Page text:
The distinction between “pre-ban” and post-ban mephedrone is made everywhere mephedrone is discussed, but has this been “gotten to the bottom of”?
I never had pre-ban mephedrone and wasn’t even aware of its existence until about a year ago. I was surprised by how close/similar it is to MDMA/MDA, only of much shorter duration.
I’ve had 3 different batches from different vendors of it so far. The first one was a yellow/orange-ish fine crystalline powder, the second was the same color but larger crystals, and the third is large white crystals and sticky smaller crystals (similar to this). The third one, though it tastes and feels (in the nose) like the previous two batches and has some kind of serotonergic effect (plus DA/NE), is nowhere near as powerful/good as the first two. The serotonergic effect means it’s not 3-MMC. Could it be 4-MEC?
For all you mephedrone fans out there who keep up to date with the RC and MDxx substitutes scene(s), I would like to ask: Have we figured this out yet? Do we know why post-ban mephedrone is universally(?) regarded as not as good as pre-ban?
Do we have lab data from post-ban samples?
I assume pre-ban was very pure mephedrone. Does it make sense to think that most post-ban mephedrone batches use a different synth method, and therefore somehow the molecule, even if it’s structurally 4-MMC, doesn’t have the exact same properties due to some factor like 3D structure, SAR, lipophilicity, …? Or does this idea denote biochemical ignorance?
What about its chirality? Do some synths create more of one stereoisomer over another rather than a 50/50 racemic compound?
I await to hear from the most advanced drugs discussion forum on the planet about this mystery!
In December 2006, the USA regulated sodium permanganate, a chemical essential to the manufacture of cocaine. In March 2007, Mexico, the USA’s primary source for methamphetamine, closed a chemical company accused of illicitly importing more than 60 tons of pseudoephedrine, a methamphetamine precursor chemical. A study published by the scientific journal Addiction found that those two events were associated with large, extended reductions in cocaine users and methamphetamine users in the USA — impacts that have lasted approximately eight years so far.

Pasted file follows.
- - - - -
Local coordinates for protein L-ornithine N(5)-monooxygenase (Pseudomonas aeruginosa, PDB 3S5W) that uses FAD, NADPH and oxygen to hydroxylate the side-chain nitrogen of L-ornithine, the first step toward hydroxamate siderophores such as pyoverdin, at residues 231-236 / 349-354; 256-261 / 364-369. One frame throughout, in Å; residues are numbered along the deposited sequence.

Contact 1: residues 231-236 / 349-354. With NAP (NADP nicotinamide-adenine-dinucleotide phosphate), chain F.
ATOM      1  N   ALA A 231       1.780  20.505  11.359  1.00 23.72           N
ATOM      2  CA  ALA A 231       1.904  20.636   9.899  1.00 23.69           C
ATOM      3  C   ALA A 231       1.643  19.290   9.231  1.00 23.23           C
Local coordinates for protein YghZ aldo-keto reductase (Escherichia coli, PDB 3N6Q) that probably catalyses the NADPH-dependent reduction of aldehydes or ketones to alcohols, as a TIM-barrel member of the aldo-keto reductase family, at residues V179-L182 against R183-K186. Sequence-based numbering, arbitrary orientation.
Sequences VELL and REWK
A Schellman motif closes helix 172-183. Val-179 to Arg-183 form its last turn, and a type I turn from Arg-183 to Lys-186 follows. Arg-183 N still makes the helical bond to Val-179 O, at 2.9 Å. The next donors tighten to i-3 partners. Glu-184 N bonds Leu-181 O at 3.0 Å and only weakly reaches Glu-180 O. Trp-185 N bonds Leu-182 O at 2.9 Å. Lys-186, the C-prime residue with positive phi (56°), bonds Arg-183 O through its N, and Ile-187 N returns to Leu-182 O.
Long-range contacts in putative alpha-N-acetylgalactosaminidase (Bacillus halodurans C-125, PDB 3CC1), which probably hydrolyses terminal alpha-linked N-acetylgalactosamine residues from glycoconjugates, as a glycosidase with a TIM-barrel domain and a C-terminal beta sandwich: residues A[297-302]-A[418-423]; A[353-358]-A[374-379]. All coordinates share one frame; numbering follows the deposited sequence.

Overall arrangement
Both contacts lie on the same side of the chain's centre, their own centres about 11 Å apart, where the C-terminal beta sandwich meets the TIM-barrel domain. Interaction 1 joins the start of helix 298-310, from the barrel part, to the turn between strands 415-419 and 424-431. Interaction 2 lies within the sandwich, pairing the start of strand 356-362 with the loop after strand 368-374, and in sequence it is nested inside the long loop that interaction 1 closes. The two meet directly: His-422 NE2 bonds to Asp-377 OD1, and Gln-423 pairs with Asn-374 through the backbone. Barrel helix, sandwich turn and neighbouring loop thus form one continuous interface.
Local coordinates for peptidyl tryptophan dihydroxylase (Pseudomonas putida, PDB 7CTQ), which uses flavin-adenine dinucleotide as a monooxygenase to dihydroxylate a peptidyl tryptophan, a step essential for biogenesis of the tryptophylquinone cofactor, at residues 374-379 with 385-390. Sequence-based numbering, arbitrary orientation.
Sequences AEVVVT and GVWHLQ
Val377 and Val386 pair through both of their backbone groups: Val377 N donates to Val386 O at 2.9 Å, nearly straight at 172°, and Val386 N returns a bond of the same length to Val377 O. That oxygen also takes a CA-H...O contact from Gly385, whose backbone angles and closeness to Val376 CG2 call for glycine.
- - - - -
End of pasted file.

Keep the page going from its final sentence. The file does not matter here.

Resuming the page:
After changing little during the early 2000s, cocaine use in the USA began a downward shift at the time of the sodium permanganate regulation. In association with that regulation, there was an estimated decrease of approximately 1.9 million past-year cocaine users (a drop of 32%) and 0.7 million past-month cocaine users (-29%). During the period examined following the sodium permanganate regulation (December 2006 to December 2014), there was little or no recovery in the number of cocaine users.
Methamphetamine use in the USA also began a downward shift at the time of the chemical company closure. In association with Mexico’s 03/2007 chemical company closure, there was an estimated decrease of approximately half a million past-year methamphetamine users (-35%), and a decrease of a little more than a quarter million past-month methamphetamine users (-45%). During the period examined following closure of the chemical company (March 2007 to December 2014), methamphetamine user numbers generally remained below pre-closure levels, though a partial recovery in the numbers may have occurred in 2013.
Lead author James Cunningham, PhD, says, “Cocaine and methamphetamine production for international markets requires access to massive amounts of legally manufactured chemicals. Disrupting that access should disrupt the drugs’ availability and use.” He also says, “Strategies directed towards individual users, for example, information campaigns and direct medical care, have not yet fully addressed the public health problem of cocaine and methamphetamine abuse, indicating the need for additional approaches. To this end, and given our study’s findings, control of essential and precursor chemicals warrants a closer look.”